Visual History of the World




From Prehistoric to Romanesque  Art
Gothic Art
Renaissance  Art
Baroque and Rococo Art
The Art of Asia
Neoclassicism, Romanticism  Art
Art Styles in 19th century
Art of the 20th century
Artists that Changed the World
Design and Posters
Classical Music
Literature and Philosophy

Visual History of the World
First Empires
The Ancient World
The Middle Ages
The Early Modern Period
The Modern Era
The World Wars and Interwar Period
The Contemporary World

Dictionary of Art and Artists


The Early Modern Period

16th - 18th century


The smooth transition from the Middle Ages to the Modern Age is conventionally fixed on such events as the Reformation and the discovery of the "New World," which brought about the emergence of a new image of man and his world. Humanism, which spread out of Italy, also made an essential contribution to this with its promotion of a critical awareness of Christianity and the Church. The Reformation eventually broke the all-embracing power of the Church. After the Thirty Years' War, the concept of a universal empire was also nullified. The era of the nation-state began, bringing with it the desire to build up political and economic power far beyond Europe. The Americas, Africa, and Asia provided regions of expansion for the Europeans.

Proportions of the Human Figure by Leonardo da Vinci (drawing, ca. 1490)
is a prime example of the new approach of Renaissance
artists and scientists to the anatomy of the human body.



The Ancient American Empires and the Conquest by Spain and Portugal



The regionally splintered late Mayan cultures, as well as the Aztec and Inca peoples, built up— even as late as the 15th century—large and effectively administered empires in Central and South America. Their rapid collapse in the face of the Spanish conquest in the 16th century may be connected to the conquistadors' ability to exploit the enormous concentration of religious power in the hands of the native rulers. Under Spanish and Portuguese rule, it was primarily the missionaries who converted the Indians, though some of these clergymen also fought for the Indians' rights. Africans were also brought as slaves to the New World and exploited. Under the direction of the Jesuits, semi-autonomous Indian reservations were set up.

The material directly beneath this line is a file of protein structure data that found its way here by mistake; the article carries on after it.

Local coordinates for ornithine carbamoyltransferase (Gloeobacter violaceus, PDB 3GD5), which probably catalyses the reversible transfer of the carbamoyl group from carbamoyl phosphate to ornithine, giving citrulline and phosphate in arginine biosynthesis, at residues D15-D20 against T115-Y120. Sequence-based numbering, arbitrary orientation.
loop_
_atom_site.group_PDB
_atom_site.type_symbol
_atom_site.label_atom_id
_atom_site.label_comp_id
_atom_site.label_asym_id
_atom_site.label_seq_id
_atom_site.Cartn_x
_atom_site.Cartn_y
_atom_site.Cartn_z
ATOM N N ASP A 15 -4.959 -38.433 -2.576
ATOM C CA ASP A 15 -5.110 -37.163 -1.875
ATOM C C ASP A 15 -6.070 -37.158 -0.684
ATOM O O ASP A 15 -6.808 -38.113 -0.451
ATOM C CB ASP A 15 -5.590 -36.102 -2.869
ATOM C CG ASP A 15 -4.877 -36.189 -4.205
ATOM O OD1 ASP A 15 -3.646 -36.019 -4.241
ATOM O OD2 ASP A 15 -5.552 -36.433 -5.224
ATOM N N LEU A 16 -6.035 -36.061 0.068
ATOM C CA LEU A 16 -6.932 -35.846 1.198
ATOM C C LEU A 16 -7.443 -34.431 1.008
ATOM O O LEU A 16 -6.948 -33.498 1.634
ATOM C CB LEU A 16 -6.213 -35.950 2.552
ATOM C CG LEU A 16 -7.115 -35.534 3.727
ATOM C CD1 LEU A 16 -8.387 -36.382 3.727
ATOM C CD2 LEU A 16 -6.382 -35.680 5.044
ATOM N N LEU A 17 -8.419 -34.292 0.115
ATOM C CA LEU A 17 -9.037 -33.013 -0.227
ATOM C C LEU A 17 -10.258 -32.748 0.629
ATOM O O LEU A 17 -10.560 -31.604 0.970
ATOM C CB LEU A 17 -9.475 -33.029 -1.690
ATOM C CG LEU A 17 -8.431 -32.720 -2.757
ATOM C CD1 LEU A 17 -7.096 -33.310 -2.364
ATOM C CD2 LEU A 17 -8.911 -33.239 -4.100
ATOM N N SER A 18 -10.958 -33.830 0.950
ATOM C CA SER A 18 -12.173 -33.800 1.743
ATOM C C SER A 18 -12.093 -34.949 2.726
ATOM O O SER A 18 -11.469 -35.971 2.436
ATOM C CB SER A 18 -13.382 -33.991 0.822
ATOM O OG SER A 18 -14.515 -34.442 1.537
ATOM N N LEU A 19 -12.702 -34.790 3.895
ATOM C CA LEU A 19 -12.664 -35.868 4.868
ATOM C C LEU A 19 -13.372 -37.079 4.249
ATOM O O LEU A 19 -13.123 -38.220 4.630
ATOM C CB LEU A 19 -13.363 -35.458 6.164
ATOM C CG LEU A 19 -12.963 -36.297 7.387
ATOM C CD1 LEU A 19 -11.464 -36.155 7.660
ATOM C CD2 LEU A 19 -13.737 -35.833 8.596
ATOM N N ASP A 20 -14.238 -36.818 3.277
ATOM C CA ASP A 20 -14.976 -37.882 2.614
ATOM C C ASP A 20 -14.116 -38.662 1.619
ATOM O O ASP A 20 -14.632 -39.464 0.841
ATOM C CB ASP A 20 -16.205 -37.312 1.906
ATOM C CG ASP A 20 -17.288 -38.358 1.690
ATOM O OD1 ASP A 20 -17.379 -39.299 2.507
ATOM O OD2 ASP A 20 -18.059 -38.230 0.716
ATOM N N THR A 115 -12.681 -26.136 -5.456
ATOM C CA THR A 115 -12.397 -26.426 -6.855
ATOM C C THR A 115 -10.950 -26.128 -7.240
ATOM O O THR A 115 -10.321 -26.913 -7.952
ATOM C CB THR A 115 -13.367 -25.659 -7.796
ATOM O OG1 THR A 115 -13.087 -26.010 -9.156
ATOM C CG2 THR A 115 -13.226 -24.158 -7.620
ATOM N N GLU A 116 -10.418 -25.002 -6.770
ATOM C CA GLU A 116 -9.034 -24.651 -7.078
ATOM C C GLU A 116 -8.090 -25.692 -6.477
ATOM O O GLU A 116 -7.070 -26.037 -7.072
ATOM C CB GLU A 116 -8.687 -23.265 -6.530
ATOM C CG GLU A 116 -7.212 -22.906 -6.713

The Rise of the Inca Empire

From their capital Cuzco, in present-day Peru, the Inca built the greatest empire in South America in the 15th century and ran a centralized government that organized almost all areas of life.


Following the collapse of the Tiahuanaco culture in the central Andes (part of present-day Peru and Bolivia) around 1100, local coastal cultures arose and formed numerous small states. The Inca, who inhabited the Cuzco Valley, gradually gained dominance under the ruler Manco Capac, who according to Inca tradition had migrated from Lake Titicaca a-round 1200. "Inca" appears to have originally been the name of the ruling family, then of the ruler, and finally the name of the whole people. The ninth Inca ruler, Pachacutec Yupanqui, who came to power around 1438, embarked on a series of military conquests that provided the foundations for the government of the Inca Empire.

The capital Cuzco grew rapidly, and other cities such as 2 Machu Picchu were founded with 4 monumental cult edifices.

2 The ruins of Machu Picchu, Peru

4 Carved rock sundial for cult ceremonies, Machu Picchu, Peru

Pachacutec's son, 3 Òîðà Yupanqui, conquered the Bolivian highlands and pushed into present-day northwest Argentina, subduing the coastal areas of the Chimu Empire and expanding Inca territory southwards.

3 Òîðà Yupanqui on his throne with his wife at his side,
artist's reconstruction from written descriptions, 1870

He sent raft expeditions out into the Pacific Ocean, which probably got as far as the Galapagos Islands.

At the beginning of the 16th century, under Huayna Capac, the empire was further enlarged to include much of present-day Colombia and reached its political and 1 cultural zenith.

1 Headdress made of plaited lama hair
decorated with feathers, 15th-16th c.

The "Empire of Four Parts" was the mightiest realm in ancient America, ruling the surrounding peoples.

The Inca state had a tightly centralized administration and a carefully planned economic structure.

At its head was the 6 ruler, the Sapay Inca ("highest Inca"), revered as the son of the 5 sun.

6 Inca ruler, wood engraving, 16th ñ

5 Inca sacrifice to the sun god, colored copper engraving, 17th century

In the empire's strict hierarchy, the Inca people constituted the nobility, while the subjugated peoples were used as laborers. All subjects were combined into administrative units and were required to accomplish specific labor and military services for the good of the state.

Everything was recorded by means of knotted strings called 7 quipu.